"Why I love Bacteria"

30/04/2021 (14:00-15:00)

To register click here. If you have any questions please contact eventsoffice@dmu.ac.uk.


We are pleased to announce a lecture by Nobel Prize winner Sir Dr Richard J. Roberts FRS. Studies of transcription in Adenovirus-2 led to the discovery of split genes and mRNA splicing in 1977, for which he received the Nobel Prize in Medicine in 1993.

During the sequencing of the Adenovirus-2 genome, computational tools became essential and his laboratory pioneered the application of computers in this area. Currently, he is the Chief Scientific Officer at New England Biolabs, Ipswich, Massachusetts.

Since winning the Nobel Prize, Dr. Roberts has been involved in organizing a number of Nobel initiatives to correct scientific misunderstandings and promote humanitarian causes.

Sir Richard will discuss in his lecture the microscopic world of bacteria which is far richer and more complicated than the macroscopic world of elephants and giraffes. These unseen bugs can be friends such as the Bifidobacteria that we find in yoghurt or they can be our deadly foes such as Yersinia pestis, the bacterium that caused the Black Death that decimated Europe in the Middle Ages.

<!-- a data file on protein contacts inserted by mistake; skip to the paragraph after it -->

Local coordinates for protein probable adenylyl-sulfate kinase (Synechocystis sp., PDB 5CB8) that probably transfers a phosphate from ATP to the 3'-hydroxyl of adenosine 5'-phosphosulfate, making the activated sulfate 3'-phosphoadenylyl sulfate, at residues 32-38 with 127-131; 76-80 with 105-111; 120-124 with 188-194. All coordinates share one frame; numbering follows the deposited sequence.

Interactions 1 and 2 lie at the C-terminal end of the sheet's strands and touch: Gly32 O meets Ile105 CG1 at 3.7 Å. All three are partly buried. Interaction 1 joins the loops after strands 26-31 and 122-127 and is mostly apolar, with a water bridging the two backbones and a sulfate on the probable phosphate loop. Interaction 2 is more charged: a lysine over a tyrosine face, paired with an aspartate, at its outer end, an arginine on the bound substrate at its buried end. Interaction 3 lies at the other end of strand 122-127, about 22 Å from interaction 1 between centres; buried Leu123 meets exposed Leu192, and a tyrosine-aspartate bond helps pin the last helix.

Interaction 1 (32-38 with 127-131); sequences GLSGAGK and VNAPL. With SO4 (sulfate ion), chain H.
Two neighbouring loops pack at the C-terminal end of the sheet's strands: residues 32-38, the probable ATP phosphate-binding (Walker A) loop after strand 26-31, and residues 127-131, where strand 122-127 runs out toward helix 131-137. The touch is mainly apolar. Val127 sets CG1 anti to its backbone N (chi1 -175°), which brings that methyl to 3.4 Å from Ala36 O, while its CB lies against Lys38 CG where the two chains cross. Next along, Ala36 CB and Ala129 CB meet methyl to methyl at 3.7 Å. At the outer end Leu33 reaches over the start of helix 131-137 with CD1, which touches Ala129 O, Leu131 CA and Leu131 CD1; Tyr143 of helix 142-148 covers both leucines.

This unseen world is fascinating and is far richer and more complicated than the macroscopic world of elephants and giraffes. These organisms live in and on our bodies as well as in every environment, even the harshest, found on earth. They may also live elsewhere in the solar system! Without these bugs we would be unable to survive on earth and yet we know rather little about them. We don’t even know how many different kinds there are. Perhaps your skin will crawl just a little when you realize how many passengers, both friendly and unfriendly, are riding around with us and lying in wait in the oceans and jungles. But always remember that without the bacteria living in our bodies we would be dead.


Bookings will close 1 hour prior to the start of the event. Registrants will receive a link to join the online talk 24hrs before the event, via their provided email address.

Please contact the DMU Events Office on eventsoffice@dmu.ac.uk if you have any questions.

This event is open to all.

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